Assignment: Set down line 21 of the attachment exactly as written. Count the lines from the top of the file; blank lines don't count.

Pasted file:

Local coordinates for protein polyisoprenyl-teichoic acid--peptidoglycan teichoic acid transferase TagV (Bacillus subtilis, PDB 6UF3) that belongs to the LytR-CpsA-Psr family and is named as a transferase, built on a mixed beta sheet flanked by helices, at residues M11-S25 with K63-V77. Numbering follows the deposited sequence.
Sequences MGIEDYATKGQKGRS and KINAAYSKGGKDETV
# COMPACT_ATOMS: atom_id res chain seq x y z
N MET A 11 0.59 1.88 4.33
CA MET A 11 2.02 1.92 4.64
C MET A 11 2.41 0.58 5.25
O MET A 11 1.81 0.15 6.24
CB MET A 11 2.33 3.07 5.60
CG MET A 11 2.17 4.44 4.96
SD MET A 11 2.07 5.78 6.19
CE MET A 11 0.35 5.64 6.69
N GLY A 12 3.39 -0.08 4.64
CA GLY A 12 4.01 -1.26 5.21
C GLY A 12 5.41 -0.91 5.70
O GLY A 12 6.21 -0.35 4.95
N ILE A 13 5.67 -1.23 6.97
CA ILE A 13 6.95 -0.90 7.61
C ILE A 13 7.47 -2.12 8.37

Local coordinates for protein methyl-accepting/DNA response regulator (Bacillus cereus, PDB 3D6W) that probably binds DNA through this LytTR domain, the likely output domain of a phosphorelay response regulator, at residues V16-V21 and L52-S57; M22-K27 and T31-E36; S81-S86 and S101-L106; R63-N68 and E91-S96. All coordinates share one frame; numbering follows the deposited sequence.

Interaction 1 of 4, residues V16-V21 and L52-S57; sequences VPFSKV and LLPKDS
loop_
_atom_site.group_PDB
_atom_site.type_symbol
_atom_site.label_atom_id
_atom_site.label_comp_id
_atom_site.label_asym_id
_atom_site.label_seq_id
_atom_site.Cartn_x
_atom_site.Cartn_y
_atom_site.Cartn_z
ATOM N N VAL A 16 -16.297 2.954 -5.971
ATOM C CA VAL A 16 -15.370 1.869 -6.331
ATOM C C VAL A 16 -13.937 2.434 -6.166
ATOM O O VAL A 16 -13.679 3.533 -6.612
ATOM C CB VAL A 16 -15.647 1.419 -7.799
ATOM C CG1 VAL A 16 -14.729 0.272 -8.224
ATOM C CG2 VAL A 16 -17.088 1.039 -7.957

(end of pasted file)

loop_